Have you come to a point where you feel like nothing is working against dandruff? Or do you feel that your skin condition is getting worse?
If you want the short answer, you should see a dermatologist. A dermatologist deals with conditions regarding the skin, nails, and hair. They will diagnose your scalp condition to determine what type of dandruff you have.
However, it is not always necessary to consult a dermatologist. In fact, if you snoop around this website a little more, there are many ways to understand what type of dandruff you have. Once you know that, you can treat it accordingly.
But first, let’s talk about what a dermatologist actually does and when to see one.
What Doctor to See for Dandruff?
What kind of doctor to see for dandruff, you ask? Well, a dermatologist, and here is why!
Dermatologists are medical experts who specialize in diagnosing and treating skin, hair and nail conditions.
This means that they are also able to tell if your dandruff is caused by dry scalp, seborrheic dermatitis, allergies, infection or scalp psoriasis. They will usually do a few consultation sessions with you, in order to understand your condition more.
Can a Dermatologist Diagnose Dandruff?
Dandruff is a common issue amongst adults and also teenagers. It is said that up to 50% of adults are dealing with dandruff . As dandruff is so common, there have been a lot of studies conducted and research papers published. Dandruff also happens to be a big market for product manufacturers.
Dermatologists are therefore also well versed in diagnosing dandruff. They will also be able to explain what the likely causes could be and how it can be treated. Your dermatologist will find out if you suffer from the following:
Dry scalp is the mildest condition on the list. Having dry skin means that your skin is naturally dry and appears to be flaky. Skin peels off the top layer of your epidermis.
Seborrheic dermatitis is also a fairly common skin condition that is mostly found on the scalp, leaving the skin dry, inflamed and flaky. The condition can also extend to other oily areas of the body such as the eyebrows, beard, nose, and ears.
Eczema is also a skin condition that is very similar to seborrheic dermatitis. It is also said that their symptoms can overlap and that someone could possibly have both. This can be hard to distinguish on your own.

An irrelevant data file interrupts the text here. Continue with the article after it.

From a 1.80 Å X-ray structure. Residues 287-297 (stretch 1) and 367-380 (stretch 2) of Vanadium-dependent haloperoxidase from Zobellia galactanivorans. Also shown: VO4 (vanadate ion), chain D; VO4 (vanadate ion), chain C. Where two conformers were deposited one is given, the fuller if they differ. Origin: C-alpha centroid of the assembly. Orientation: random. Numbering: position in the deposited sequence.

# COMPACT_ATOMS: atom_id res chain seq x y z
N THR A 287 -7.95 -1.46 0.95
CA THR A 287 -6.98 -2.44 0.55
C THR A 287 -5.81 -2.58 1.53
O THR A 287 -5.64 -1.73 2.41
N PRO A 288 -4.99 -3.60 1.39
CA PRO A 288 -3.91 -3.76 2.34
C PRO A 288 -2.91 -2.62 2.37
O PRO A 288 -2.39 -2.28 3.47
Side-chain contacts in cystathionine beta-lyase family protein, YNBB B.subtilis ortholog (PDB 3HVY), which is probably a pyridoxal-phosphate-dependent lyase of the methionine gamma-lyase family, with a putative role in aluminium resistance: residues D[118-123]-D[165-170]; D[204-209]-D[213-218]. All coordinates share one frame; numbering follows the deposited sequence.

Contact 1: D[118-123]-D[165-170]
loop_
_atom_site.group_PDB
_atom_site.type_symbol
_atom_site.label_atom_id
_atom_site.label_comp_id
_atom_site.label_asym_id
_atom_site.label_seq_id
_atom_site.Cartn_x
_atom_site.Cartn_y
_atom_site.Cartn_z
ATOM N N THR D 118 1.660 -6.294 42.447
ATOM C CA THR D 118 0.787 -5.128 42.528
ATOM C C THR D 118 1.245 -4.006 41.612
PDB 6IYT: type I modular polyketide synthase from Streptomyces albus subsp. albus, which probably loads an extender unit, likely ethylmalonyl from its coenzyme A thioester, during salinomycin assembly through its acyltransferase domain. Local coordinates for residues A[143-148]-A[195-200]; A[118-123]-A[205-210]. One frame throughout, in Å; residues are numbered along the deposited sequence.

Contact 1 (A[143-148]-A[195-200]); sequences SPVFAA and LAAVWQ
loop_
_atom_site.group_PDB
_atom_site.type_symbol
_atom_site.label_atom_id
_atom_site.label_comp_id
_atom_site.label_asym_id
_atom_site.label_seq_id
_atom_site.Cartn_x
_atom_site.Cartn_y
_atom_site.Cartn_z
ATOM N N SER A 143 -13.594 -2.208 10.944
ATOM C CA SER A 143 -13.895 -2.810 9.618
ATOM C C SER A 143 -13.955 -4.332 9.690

Psoriasis is a more serious skin condition that speeds up the life cycle of the skin. This leaves layers of dead skin on your scalp. Psoriasis can be identified by red and inflammatory marks on the scalp and other parts of your body.
You could also be suffering from a fungal infection on your scalp. The infection then leaves your scalp with an inflamed skin layer, which starts to peel off.
Can a Dermatologist Help with Dandruff?
After having identified what your skin condition is, your dermatologist will proceed to inform you about the treatment methods. The treatment methods are different and vary according to your skin condition.
Dermatologists can certainly help you, although I believe that you know your body best and there is a lot that you can do yourself to control dandruff.
My Experience with a Dermatologist for Dandruff
During my initial stages of dealing with dandruff, I was at a loss to find a way to control it. Mind you, that this was sent before I put in any effort of trying to understand more about the condition. I have only myself to blame for this, as I was young and naive. Well, it’s a topic of my past anyway and nowadays I have my dandruff situation well under control.
My dermatologist was nice and helpful. He asked me a lot of questions about my skin, diet, activities, allergies and so forth. He also inspected my scalp a few times, but at the end of the day, it was hard to pinpoint exactly what caused my dandruff.
I was told that it could have either been dry skin or seborrheic dermatitis. I was given some recommended shampoos and creams, which were very expensive. Long story short, they initially helped, but dandruff just came back.